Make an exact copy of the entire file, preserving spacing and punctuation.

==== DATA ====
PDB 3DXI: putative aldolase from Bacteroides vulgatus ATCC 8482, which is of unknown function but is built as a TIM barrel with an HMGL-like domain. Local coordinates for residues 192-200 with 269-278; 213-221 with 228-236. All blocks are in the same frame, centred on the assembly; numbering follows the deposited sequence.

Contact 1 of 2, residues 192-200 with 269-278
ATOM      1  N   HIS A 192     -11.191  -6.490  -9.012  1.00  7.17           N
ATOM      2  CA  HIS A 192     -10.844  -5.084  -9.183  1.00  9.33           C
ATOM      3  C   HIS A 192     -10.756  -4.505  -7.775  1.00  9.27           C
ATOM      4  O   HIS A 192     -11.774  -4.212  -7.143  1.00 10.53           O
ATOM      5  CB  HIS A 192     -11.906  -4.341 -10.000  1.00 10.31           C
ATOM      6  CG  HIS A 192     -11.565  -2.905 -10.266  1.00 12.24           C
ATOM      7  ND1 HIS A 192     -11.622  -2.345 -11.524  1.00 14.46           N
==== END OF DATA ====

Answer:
PDB 3DXI: putative aldolase from Bacteroides vulgatus ATCC 8482, which is of unknown function but is built as a TIM barrel with an HMGL-like domain. Local coordinates for residues 192-200 with 269-278; 213-221 with 228-236. All blocks are in the same frame, centred on the assembly; numbering follows the deposited sequence.

Contact 1 of 2, residues 192-200 with 269-278
ATOM      1  N   HIS A 192     -11.191  -6.490  -9.012  1.00  7.17           N
ATOM      2  CA  HIS A 192     -10.844  -5.084  -9.183  1.00  9.33           C
ATOM      3  C   HIS A 192     -10.756  -4.505  -7.775  1.00  9.27           C
ATOM      4  O   HIS A 192     -11.774  -4.212  -7.143  1.00 10.53           O
ATOM      5  CB  HIS A 192     -11.906  -4.341 -10.000  1.00 10.31           C
ATOM      6  CG  HIS A 192     -11.565  -2.905 -10.266  1.00 12.24           C
ATOM      7  ND1 HIS A 192     -11.622  -2.345 -11.524  1.00 14.46           N